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Study: Downloads, phones to pump music

Digitally distributed music will represent nearly 40% of all music sales in the U.S. within five years, according to a report from PricewaterhouseCoopers.

“The Global Entertainment and Media Outlook for 2005-2009” predicts that consumer spending on digital downloads will hit $3.6 billion in 2009, and music delivered to mobile phones will generate sales of $3.4 billion.

Digital downloads will number 2.1 billion in 2009, up from 140 million last year.

Collectively, digitally delivered and mobile will rep more than 37% of all music sold.

Report, being released today, paints a rather bullish picture for the entertainment industry overall, predicting a 7.3% global boost for all sectors over the next five years. Study contains analyses and forecasts of 14 major industry segments across five regions of the globe plus a global overview.

“Music was impacted first and the hardest by technology and piracy, and after four years of difficult times, it is poised for growth,” said Peter Winkler, managing director of global marketing, for PricewaterhouseCoopers Entertainment and Media practice. “It has gone from being the weakest to among the top five in positives.”

Mobile music will be the driver behind the music industry. Spending was $320 million last year on ringtones and the like; with the arrival of master ringtones and ringbacks, PWC projects the average mobile phone subscriber will spend $65 annually on music for the phone in ’09, reaching $3.4 billion.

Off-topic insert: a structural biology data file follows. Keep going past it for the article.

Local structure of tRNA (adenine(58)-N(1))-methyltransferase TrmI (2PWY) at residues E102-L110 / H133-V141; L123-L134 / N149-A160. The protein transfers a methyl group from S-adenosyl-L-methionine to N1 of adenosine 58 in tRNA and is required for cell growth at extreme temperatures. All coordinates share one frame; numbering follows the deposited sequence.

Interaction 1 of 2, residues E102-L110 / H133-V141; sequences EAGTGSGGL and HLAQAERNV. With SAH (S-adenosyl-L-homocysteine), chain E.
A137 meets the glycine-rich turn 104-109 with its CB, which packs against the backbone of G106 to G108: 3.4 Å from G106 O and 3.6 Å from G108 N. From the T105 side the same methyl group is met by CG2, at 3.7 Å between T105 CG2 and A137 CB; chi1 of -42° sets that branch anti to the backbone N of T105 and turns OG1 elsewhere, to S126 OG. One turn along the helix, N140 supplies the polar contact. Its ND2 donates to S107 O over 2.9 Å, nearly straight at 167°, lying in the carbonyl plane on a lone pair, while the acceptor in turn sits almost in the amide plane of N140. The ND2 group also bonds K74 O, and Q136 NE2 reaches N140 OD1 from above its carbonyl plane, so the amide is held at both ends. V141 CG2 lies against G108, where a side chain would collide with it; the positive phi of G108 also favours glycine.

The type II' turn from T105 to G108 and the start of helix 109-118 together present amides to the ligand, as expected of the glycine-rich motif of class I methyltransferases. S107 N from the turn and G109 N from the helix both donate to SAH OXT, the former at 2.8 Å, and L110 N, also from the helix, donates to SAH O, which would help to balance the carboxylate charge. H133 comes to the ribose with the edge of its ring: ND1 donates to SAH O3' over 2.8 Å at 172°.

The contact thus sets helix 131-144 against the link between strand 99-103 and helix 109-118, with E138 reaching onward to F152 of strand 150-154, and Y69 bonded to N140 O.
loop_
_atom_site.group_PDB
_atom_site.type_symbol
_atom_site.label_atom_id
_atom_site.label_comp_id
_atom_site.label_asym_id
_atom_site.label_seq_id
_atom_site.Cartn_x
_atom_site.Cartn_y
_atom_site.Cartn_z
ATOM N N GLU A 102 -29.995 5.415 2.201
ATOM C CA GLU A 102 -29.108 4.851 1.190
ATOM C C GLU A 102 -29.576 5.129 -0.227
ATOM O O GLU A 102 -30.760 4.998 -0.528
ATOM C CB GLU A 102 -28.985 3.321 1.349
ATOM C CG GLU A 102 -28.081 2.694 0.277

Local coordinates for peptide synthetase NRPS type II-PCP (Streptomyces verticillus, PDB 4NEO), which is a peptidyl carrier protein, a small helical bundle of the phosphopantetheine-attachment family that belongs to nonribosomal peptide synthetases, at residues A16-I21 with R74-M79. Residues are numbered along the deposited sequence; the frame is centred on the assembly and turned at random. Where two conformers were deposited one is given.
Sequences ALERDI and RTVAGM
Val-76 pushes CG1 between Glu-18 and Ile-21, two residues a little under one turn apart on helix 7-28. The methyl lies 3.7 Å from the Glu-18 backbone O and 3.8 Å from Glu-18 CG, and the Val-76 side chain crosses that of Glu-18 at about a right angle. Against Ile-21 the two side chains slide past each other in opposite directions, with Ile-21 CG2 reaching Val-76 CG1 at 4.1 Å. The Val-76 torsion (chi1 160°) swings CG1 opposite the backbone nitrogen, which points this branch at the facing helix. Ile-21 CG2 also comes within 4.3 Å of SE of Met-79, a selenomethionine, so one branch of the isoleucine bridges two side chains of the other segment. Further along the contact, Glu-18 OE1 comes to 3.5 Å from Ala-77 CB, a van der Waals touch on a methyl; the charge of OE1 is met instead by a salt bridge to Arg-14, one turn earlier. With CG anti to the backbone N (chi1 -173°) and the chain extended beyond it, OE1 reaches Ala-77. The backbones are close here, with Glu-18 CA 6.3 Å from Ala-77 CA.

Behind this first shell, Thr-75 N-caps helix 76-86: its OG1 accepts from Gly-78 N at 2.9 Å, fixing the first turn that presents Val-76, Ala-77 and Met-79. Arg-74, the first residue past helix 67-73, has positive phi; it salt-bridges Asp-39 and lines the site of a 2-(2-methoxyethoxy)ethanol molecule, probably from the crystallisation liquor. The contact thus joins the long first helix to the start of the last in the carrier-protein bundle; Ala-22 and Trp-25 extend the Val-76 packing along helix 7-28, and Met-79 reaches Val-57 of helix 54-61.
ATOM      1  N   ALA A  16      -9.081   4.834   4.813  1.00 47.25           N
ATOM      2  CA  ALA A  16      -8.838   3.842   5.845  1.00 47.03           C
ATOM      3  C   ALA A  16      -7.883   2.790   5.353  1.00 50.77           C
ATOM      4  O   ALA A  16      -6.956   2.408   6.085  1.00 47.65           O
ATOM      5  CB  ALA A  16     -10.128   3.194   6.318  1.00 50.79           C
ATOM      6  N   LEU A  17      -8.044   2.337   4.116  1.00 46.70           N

Growth industry

Globally, PWC predicts an average annual rise in music sales of 8.3% between 2004 and 2009 to $56.3 billion. Last year’s global spend was $37.8 billion.

In the U.S., consumer spending on music will hit $18.8 billion in 2009, an 8% rise from 2005. Last year was the first time in four years that music sales rose from the previous year. Near the midpoint of 2005, music sales are down 8% from 2004, according to Nielsen SoundScan. Physical sales of CDs are expected to be flat or down, with DVDs of musicvideos propping up numbers of physical sales.

Winkler said without the infusion of the mobile music biz, music would be rising only about 2.5%.

Report predicts videogames and television shows will be key places to launch new artists and songs; labels will develop pricing strategies to keep consumers in stores; and sales of physical CDs will dip below $12 billion. Report suggests that the average price of a CD — $14.85 in ’04 — will drop to $13.50 in ’09. DVDs will drop as well, from last year’s $18.39 to $15 in 2009.

The world’s largest territory — Europe/Middle East/Africa — will remain No. 1, accounting for $20 billion in 2009. Asia will be the fastest growing, rising 10.6% to $14.7 billion.

Mobile music sales will surpass physical sales in Asia in 2008 and Latin America a year later. Report noted that the number of phones capable of delivering music will grow considerably. Motorola, which was singled out, will have music capabilities on one-third of its phones by the end of the year. Nokia is expected to offer a music subscription this year.

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